Shared leadership means that tasked are shared through a team environment. According to Carson (2007), shared leadership consists of three components:
a shared purpose,
social support, and
However, shared leadership will likely not work if the team does not have a solid grounding on which to implement such an approach. This is a challenge to achieve in the virtual environment, but it is not impossible. Simple factors like having fun together, speaking openly about ideas and visions, and listening without judging can help build such a foundation. Also outside interventions can help.
Emerging technologies enable virtual teams to think ahead
Technology is advancing on a daily basis and is a powerful incentive to create and sustain strong virtual teams. Online social media and internet-based applications allow users to create and share a variety of content among fellow users (Kaplan & Haenlein, 2010). For example, Skype, Zoom or other platforms are often free and can connect employees who work at a distance and to increase the social connections of virtual team members. These technologies also make it easier for leaders to connect with virtual team members and to increase their presence within the teams.
In conclusion, the workplace is rapidly changing due to technological advances and differences in ways of working. Organizations are now employing virtual teams to produce quality work. It is important that leaders prepare for the workforce of the future to be successful through utilization of effective technologies.
Virtual teams have now become a major part of how work is organized and implemented in the workplace
Virtual leaders are responsible for supervising and managing virtual teams and to help them to be as effective as possible
Effective leadership style differs in virtual teams versus face-to-face interactions
Communication between leader and team members appears to have a great impact on team effectiveness within a virtual environment
Transformational leadership is a beneficial tool to lead virtual teams
Leadership is not a one-way street - teams need a solid foundation of trust and cohesion to be successful
References and further reading
Bell, B. S., & Kozlowski, S. W. J. (2002). A typology of virtual teams: Implications for effective leadership. Group and Organization Management, 27, 14–49.
Bennet S., Maton K., & Kervin L. (2008). The “digital natives” debate: A critical review of the evidence. British Journal of Educational Technology, 39, 5, 775–786.
Brown, K. M., Huettner, B., & James-Tanny, C. (2007). Managing Virtual Teams: Getting the Most from Wikis, Blogs, and Other Collaborative Tools (Vol. 1). Plano: Wordware Publishing, Inc.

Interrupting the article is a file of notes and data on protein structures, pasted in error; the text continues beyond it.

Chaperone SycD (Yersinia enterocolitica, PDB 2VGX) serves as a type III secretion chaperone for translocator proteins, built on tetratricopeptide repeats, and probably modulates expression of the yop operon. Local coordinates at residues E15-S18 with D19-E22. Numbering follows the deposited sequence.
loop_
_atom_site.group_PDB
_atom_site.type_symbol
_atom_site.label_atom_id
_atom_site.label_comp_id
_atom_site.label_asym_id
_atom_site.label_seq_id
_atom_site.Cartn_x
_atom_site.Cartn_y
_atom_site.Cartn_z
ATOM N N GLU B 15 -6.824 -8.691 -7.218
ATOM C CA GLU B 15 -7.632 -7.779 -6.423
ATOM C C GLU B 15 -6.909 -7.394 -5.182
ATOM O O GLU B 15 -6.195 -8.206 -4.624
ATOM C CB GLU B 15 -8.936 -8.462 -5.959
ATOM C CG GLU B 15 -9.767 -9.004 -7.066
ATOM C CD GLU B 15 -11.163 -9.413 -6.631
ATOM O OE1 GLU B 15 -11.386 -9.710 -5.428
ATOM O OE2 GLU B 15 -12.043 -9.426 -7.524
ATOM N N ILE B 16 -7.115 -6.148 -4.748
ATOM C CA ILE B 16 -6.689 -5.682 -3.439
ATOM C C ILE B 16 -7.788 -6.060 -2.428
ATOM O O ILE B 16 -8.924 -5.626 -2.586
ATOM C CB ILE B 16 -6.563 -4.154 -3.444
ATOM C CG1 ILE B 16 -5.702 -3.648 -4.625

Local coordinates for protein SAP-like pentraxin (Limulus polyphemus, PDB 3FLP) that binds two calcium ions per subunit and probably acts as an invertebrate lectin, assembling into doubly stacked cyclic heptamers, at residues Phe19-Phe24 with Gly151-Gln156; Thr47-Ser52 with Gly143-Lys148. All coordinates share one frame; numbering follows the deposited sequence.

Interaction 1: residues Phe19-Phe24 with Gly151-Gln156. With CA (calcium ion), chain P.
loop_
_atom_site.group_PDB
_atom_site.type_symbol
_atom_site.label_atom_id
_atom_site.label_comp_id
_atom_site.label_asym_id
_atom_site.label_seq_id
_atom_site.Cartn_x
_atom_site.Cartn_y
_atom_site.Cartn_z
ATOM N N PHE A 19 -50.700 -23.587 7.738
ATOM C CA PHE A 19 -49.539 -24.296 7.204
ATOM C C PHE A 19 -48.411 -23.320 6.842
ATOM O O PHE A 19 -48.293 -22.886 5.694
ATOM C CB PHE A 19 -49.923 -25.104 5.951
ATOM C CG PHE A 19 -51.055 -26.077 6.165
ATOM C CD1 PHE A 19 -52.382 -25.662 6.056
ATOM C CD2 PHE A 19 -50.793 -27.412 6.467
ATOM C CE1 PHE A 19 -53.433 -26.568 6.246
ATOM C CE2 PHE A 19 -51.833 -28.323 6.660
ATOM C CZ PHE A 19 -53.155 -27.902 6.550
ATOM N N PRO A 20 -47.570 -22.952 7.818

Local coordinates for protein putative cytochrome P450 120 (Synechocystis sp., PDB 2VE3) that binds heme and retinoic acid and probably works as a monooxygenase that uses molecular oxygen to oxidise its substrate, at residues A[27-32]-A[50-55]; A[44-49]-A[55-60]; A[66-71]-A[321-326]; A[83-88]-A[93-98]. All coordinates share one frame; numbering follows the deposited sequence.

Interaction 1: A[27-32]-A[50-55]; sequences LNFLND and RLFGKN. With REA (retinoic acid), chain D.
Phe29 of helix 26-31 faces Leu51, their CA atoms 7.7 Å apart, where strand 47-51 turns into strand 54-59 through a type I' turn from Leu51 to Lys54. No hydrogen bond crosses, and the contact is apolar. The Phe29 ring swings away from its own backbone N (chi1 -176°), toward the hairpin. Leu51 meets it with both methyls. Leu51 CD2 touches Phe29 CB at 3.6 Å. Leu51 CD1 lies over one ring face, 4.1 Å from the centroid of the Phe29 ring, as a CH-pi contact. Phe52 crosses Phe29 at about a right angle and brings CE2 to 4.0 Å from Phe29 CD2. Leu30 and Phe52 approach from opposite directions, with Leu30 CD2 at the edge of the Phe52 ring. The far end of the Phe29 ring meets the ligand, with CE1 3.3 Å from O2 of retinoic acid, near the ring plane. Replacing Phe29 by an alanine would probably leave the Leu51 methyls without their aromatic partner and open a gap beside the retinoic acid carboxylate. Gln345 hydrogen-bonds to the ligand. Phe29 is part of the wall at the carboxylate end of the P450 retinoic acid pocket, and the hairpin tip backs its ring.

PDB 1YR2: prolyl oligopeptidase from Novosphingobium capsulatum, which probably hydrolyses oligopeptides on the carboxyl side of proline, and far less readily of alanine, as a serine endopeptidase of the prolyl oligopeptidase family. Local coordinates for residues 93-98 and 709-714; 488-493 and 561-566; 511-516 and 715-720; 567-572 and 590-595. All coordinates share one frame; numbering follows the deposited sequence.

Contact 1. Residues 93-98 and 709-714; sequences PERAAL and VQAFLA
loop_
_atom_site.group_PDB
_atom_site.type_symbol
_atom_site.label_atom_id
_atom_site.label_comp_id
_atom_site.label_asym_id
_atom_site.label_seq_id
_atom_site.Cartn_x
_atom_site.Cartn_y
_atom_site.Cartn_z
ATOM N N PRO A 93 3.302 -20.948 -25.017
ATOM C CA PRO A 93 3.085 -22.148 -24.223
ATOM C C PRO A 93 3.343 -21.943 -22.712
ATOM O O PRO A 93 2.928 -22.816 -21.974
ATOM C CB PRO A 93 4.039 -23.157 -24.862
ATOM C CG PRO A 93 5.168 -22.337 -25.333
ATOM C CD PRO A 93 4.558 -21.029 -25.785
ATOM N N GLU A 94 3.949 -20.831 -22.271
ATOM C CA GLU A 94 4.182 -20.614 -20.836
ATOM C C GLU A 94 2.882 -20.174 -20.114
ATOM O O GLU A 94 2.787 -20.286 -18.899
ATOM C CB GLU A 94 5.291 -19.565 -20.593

Carson, J. B., Tesluk, P. E., & Marrone, J. A. (2007). Shared leadership in teams: an investigation of antecedent conditions and performance. Academy of Management Journal, 50, 5, 1217-1234.
Gajendran, R. S., & Joshi, A. (2012). Innovation in globally distributed teams: The role of LMX, communication frequency, and member influence on team decisions. Journal of Applied Psychology, 97, 1252–1261.
Goh, S., & Wasko, M. (2012). The effects of leader – member exchange on member perfor- mance in virtual world teams. Journal of the Association for Information Systems, 13, 861–885.
Hart R. K., & McLeod P. L. (2003). Rethinking team building in geographically dispersed teams: One message at a time. Organizational Dynamics, 31, 352–361.
Hoch, J. E., & Kozlowski, S. W. J. (2014). Leading virtual teams: Hierarchical leadership, structural supports, and shared leadership. Journal of Applied Psychology, 99, 390–403.
Kaplan A. M., & Haenlein M. (2010). Users of the world, united! The challenges and opportunities of social media. Business Horizon, 53, 59–68.
Lionel, R. Jr. and Sangseok, Y. (2018). Are you satisfied yet? Shared leadership, individual trust, autonomy, and satisfaction in virtual teams. Journal of the Association of Information Science and Technology, 69(4), 503-513.
Lord R. G., & Dinh J. E. (2014). What have we learned that is critical in understanding leadership perceptions and leader-performance relations? Industrial and Organizational Psychology: Perspectives on Science and Practice, 7(2), 158–177.
MCIWorldcom. (2001). Meetings in America III: A study of the virtual workforce in 2001.
Purvanova, R. K., & Bono, J. B. (2009). Trans- formational leadership in context. Face-to-face and virtual teams. The Leadership Quarterly, 20, 343 – 357.
Saphiere D. M. H. (1996). Productive behaviors of global business teams. International Journal of Intercultural Relations, 20, 2, 227–259.
Schmidt, G. B. (2014), Virtual Leadership: An Important Leadership Context. Industrial and Organizational Psychology: Perspectives on Science, 7: 182–187. International Journal of Intercultural Relations, 20, 2, 227–259.
Schmidt, G. B. (2014), Virtual Leadership: An Important Leadership Context. Industrial and Organizational Psychology: Perspectives on Science, 7: 182–187.
Annette was born in England and now lives in the United States. She has a PhD in Industrial and Organizational Psychology and has taught at several institutions. Annette has published in several journals, including Journal of Applied Psychology, Personnel Psychology, Human Resource Development Quarterly, and Organizational Research Methods. She worked in the public and private sector for many years, primarily as a management trainer.